What Massachusetts can learn from New York’s solar experience

Utility profit incentive in MA not fully aligned with public interest

Over the past several years, Massachusetts has been able to deploy more than 1000 megawatts of solar capacity. This remarkable success is due to an interrelated set of policies that made solar an attractive investment for customers and a viable business opportunity for developers to invest and hire in the Commonwealth. These policies are now under the microscope on Beacon Hill as lawmakers seek to develop a balanced approach that promotes continuing solar development while accounting for declining technology costs and reduced need for bonus incentives. In this context, it is instructive to revisit the logic of existing Massachusetts policies and to look to approaches taken by other states.

By implementing “decoupling” in the late 2000s, regulators replaced the incentive of Massachusetts utilities to maximize energy sales with the ability to earn an appropriate return independent of how much energy customers consume. As National Grid notes in its March 24 piece Utilities aren’t afraid of solar, decoupling helped enable Massachusetts’ utilities to become national leaders on energy efficiency. Acadia Center has long supported utilities in helping consumers wring waste out of the energy system, as improving efficiency in the use of power is the lowest cost and most effective means of meeting our energy needs while reducing climate pollution. Removing the direct incentive to increase sales was an important step toward an energy system focused on customer-side solutions, but decoupling alone does not align the profit incentive of utilities with the public interest. At present, utilities earn money on distribution and transmission infrastructure that they build and maintain (and they could potentially earn more on gas pipelines). With a fiduciary responsibility to shareholders to maximize profits, this incentive structure creates a bias against resources like solar that can be used to meet peak energy demands and avoid the need for more infrastructure.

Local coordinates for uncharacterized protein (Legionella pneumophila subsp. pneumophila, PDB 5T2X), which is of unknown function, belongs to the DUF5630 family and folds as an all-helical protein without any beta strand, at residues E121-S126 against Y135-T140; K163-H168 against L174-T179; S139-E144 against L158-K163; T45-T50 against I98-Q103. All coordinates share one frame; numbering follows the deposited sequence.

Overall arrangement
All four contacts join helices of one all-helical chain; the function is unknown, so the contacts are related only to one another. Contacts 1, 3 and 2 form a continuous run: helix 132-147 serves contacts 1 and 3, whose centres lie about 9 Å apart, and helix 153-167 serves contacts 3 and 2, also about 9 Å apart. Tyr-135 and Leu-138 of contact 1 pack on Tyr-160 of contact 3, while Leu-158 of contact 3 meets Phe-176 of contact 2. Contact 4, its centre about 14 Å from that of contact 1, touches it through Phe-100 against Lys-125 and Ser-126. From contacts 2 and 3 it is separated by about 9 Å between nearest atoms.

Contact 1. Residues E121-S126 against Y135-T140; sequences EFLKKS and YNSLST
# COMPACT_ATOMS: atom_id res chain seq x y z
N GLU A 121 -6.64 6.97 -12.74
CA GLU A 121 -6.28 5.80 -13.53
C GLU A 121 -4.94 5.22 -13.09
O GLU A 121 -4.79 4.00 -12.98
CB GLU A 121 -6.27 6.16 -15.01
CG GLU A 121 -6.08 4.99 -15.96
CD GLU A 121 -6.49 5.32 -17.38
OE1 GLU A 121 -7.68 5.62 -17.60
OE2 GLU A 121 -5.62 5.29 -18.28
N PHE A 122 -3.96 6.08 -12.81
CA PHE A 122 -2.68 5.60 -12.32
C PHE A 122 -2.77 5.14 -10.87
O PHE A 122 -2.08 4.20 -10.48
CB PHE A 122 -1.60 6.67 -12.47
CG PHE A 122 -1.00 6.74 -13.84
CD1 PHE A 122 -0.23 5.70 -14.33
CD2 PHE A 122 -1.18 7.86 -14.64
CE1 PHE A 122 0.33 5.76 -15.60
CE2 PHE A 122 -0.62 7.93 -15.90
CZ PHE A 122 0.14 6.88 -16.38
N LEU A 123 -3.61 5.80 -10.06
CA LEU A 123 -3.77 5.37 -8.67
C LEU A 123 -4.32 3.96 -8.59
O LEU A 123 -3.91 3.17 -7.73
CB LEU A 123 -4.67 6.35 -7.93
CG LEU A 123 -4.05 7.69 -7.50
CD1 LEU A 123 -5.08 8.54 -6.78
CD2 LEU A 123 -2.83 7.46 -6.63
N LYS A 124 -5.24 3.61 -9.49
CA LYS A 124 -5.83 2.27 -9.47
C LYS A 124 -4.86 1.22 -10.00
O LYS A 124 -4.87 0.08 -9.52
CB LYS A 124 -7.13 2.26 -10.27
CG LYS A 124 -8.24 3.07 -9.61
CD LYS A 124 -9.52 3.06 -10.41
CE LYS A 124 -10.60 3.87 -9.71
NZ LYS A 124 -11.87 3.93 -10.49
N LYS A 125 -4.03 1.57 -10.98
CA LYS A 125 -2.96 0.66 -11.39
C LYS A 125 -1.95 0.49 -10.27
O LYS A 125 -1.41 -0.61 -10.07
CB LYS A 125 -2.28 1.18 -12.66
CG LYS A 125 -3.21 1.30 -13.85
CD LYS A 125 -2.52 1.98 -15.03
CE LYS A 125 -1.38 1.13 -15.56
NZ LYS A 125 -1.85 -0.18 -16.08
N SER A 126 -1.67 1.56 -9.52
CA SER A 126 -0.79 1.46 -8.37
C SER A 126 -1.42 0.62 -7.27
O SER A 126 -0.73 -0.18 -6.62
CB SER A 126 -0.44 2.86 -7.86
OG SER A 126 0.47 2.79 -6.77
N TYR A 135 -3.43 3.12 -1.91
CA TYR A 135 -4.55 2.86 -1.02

In order to counter remaining disincentives to invest in energy efficiency, Acadia Center supported a complement to decoupling that provides shareholder incentives when utilities hit energy efficiency targets.  Similar incentives do not yet exist to reward utilities for integrating solar, or for strategically utilizing solar to offset peak power demands that utilities use to justify building, and earning profits on, additional infrastructure. This is where precedent from New York – which National Grid cites as a more balanced solar market – is instructive. In sweeping reforms underway in New York, the financial incentives of utilities will be tied to performance metrics, including reducing peak demand and integrating solar and other distributed resources.

On solar-specific policy, New York, like Massachusetts, provides two primary mechanisms to compensate solar generators for the energy they produce.  The first is net metering, which spins the meter backwards for each unit of electricity fed into the grid, effectively crediting surplus power at the full retail rate. In Massachusetts the statutory cap on net metering eligibility is holding back development, while in New York caps on net metering have been eliminated. New York has also adopted full retail rate net metering for community solar projects serving customers who cannot install solar on their own roofs.

New York and Massachusetts both offer additional incentives to jump-start solar development. In New York the incentive is lower, and this is the principal reason for lower solar costs there.  In Massachusetts incentive started much higher but have been declining. With the industry’s maturation, Massachusetts incentives can and should continue to decline.  This is one of the core tenants of the Next Generation Solar Framework, a policy proposal endorsed by 67 organizations spanning business, labor, low income, environmental, and clean energy organizations, and which Acadia Center proposed to National Grid and Eversource last summer.

In addition, New York is developing an approach to value solar and other distributed resources based on their location and other attributes. This would allow projects developed in constrained regions of the grid to be credited for avoiding more expensive system upgrades, and solar panels oriented toward the west would receive greater value for generating power when needed to meet peak demand during hot summer afternoons.  Overall, the approach would guide the market to develop projects that provide the greatest value to the grid and society as a whole.

Acadia Center would welcome a valuation-based solar compensation, but thus far policymakers in Massachusetts have shown little appetite for this type of policy.  With action needed in the near-term to address the impasse on solar, legislators should take the next-best approach of lifting the net metering caps, preserving retail-rate net metering for key project types – residential rooftop, community, low-income, and municipal projects – and enabling the Baker Administration to implement a more cost-effective incentive program already under development.

Peter Shattuck is Massachusetts director and Mark LeBel is staff attorney at Acadia Center, a nonprofit research and advocacy organization committed to advancing the clean energy future.